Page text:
I come across some of the most fantastic potential entrepreneurs — smart, fun, creative, good mojo. They would undoubtedly make great entrepreneurs, but they will likely never experience entrepreneurialism. The reason is simple, they’ve created a starting point for themselves which is simply unrealistic. I call this Unobtainium, and it’s really unfortunate, because, inevitably, their dreams are not realized, and with each passing day, they become more conservative as they set their starting bar higher and higher. Personally, I think it’s a sort of unconscious way of keeping them from ever taking risk.

When I talk to them about it, and describe ways in which I think they could lower the bar for themselves and simply get started, it’s as if I’ve suggested blasphemy or chopped their baby in half. In their minds, to do anything less than what they’ve concocted as the ‘only way to do it right’ is to violate the very integrity of their idea altogether.

Nothing could be farther from the truth. All mountains are climbed one step at a time. There are no silver bullets, and identifying that which is doable as a first step in no way violates the integrity of where you intend to go.

Avoid being Steamrolled

May 13, 2008 By: Andre Category: Identity

I often get asked, “aren’t you worried the big guys (IBM, Oracle, Sun etc.) will just come in and crush you?”

I’ve thought a lot about this question over the years, and my answer has evolved over time, as I’ve had a chance to observe how larger companies deal with emerging markets.

My current insight is that in rapidly evolving spaces, ones rich with room for innovation, offer a fair amount of blue ocean for start-ups to expand into before larger companies are able to mechanize their formula for steam-rolling a particular sector.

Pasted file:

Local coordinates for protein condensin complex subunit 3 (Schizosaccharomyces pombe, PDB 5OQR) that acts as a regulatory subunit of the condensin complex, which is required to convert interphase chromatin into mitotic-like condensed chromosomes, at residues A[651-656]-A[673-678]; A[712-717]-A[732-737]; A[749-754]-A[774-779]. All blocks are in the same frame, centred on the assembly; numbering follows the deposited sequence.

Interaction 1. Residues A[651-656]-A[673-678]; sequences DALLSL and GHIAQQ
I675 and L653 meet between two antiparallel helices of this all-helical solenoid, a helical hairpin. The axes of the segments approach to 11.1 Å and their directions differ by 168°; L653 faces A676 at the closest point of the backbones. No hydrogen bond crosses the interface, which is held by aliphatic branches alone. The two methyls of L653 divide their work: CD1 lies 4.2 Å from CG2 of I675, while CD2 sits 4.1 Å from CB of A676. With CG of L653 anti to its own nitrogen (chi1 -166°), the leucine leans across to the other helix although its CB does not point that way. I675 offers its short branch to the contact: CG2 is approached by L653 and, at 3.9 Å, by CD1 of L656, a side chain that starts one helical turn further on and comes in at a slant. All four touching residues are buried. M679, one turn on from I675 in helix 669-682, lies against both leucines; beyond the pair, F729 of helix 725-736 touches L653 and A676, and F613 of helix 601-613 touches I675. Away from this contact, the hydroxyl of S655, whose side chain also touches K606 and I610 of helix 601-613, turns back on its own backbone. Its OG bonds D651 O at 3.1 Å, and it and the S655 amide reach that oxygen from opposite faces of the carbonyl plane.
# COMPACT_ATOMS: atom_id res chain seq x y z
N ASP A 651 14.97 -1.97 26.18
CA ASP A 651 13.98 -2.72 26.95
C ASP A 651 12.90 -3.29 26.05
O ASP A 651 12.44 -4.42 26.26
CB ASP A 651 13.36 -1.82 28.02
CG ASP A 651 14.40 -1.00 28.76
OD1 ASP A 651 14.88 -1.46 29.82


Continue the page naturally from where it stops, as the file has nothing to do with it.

I’m not saying big companies don’t innovate, many do, but it appears quite a bit harder to do than within a small company, and many simply do it poorly.

I call this the glass ceiling phenomenon. When the headroom of innovation ceases to exist, you can set your watch by the amount of time you have before the steamrollers come knocking. I don’t see that glass ceiling approaching in Internet-scale identity any time soon (at least 3 to 4 years). In fact, I believe we’ve barely gotten started. Internet SSO is just the first of many complex problems that enterprises will need to solve as they effectively weave themselves into a fabric of inter-connectedness across the Internet. We’ve got a long ways to go before we have the federated identity life cycle (and all that this entails) figured out.  Not just at the B2B level, but at the B2C level as well. We’ve got federated user provisioning, federated web services,  federated authorization and role management, enterprise / web / desktop mash-ups, federated networks, federated risk management, compliance, audit, monitoring to figure out, and the list goes on and on.

Small, focused, innovative companies like Ping thrive in these rapidly evolving environments. Environments where the increasing rate of change is the only constant and customers are willing to pay a respectable amount to have their emerging network-based problems solved in a timely manner.

As I’ve instructed my crew, we’re in a marathon, not a sprint. While we need to be cognizant of our market stagnating, I don’t think it’s going to hit us for some time.

The big don’t eat the small, the fast eat the slow.

NEW: now supports SAML & Google Apps

May 12, 2008 By: Andre Category: Identity